Cell Phone Surveillance: Tracking Your Every Move

Cell phones long ago ceased to be a luxury and became something we can’t leave home without. But even when your device is idle or turned off, it’s sending information about your location to a cell phone tower every seven seconds. One thing most of us don’t consider is access to that information isn’t limited to your cell phone carrier.

“Police and the government can use that ping to track your whereabouts. There is no expectation of privacy in carrying that cell phone,” said Savannah attorney Bates Lovett of Hunter Maclean. Lovett said carriers can give out this information without your knowledge or permission, and in some cases without a court order.

“They can pull your text messages. They can pull your search history. Those are the types of data and information that they’re being able to pull off now that they don’t always need a warrant for,” said Lovett.

Cell phone companies are now answering more demands for your data than ever before. Nine U.S. carriers responded to questions from U.S. Rep. Ed Markey (D – Massachusetts) earlier this year. According to Markey, the group reported receiving more than 1.3 million requests for information from law enforcement in 2011.

There is no denying that cell phone data is useful and often essential for investigators working to solve crimes. Privacy advocates question whether law enforcement is being allowed too much leeway with what should be protected information.

“They’re going after one person but get information on anyone who was around a cell phone tower at a certain time. Even though they’re investigating one person, they have information on hundreds or thousands of people,” said Trevor Timm of the Electronic Frontier Foundation.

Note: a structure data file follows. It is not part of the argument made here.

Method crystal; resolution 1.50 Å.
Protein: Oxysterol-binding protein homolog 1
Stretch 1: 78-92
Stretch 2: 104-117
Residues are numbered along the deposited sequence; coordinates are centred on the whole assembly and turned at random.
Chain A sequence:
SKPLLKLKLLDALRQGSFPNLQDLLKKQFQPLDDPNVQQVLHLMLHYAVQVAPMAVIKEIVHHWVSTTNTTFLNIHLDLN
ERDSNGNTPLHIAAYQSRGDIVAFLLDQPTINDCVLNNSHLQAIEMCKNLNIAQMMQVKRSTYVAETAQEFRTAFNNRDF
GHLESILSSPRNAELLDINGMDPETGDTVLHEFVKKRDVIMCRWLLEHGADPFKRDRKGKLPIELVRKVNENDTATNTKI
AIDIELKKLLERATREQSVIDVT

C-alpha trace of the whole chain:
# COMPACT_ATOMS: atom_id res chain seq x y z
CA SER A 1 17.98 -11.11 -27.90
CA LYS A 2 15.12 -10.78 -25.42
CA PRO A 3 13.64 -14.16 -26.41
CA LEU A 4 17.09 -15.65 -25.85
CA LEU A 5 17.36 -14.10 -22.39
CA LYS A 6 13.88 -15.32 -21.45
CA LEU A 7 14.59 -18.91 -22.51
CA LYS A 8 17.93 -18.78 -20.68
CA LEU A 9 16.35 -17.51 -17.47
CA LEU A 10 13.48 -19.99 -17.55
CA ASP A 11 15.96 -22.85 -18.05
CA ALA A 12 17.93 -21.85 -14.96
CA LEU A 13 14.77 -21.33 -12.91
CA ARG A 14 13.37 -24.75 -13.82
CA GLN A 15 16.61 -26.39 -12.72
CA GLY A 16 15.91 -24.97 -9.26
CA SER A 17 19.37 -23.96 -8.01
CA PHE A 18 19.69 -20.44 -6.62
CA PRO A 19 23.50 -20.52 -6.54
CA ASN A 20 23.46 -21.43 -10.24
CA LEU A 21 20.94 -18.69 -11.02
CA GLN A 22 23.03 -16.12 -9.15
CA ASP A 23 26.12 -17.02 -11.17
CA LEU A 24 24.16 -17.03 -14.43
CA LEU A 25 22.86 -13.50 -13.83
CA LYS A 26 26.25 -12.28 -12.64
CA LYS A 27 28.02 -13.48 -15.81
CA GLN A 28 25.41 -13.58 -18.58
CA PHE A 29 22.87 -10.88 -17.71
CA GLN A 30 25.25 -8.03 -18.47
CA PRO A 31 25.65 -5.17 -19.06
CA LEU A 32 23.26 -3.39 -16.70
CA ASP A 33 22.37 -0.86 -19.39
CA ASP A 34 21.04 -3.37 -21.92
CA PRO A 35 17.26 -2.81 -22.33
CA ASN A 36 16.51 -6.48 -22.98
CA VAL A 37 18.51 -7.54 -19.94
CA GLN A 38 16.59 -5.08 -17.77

Experts say the problem is the law hasn’t kept up with technology.

“That’s certainly an issue that legislatures are taking into consideration now is what level of requirement must the government go through to get that type of information,” said Lovett.

A bill called the GPS Act that would require warrants for the data has stalled in the U.S. Senate. U.S. Rep. Jack Kingston said he believes it is time for Congress to act.

“There should be a very high firewall in terms of personal information and what can be done with that information, who gathers that information, who sells, who buys that information,” Kingston told News 3.

Until regulations are in place, remember that what you do with your cell phone is more public than you think.

“Your expectation of privacy and what you and I would think of as private is just not the same thing as what the government thinks of as privacy,” cautioned Lovett.

Many of the cell phone carriers that responded to Markey’s inquiry said they don’t keep track of the law enforcement requests they reject, so the number of requests for data is actually more than estimated.

A study by the American Civil Liberties Union found that some cell phone carriers have manuals for police that explain what data the companies store, how investigators can obtain the data, and how much it would cost.

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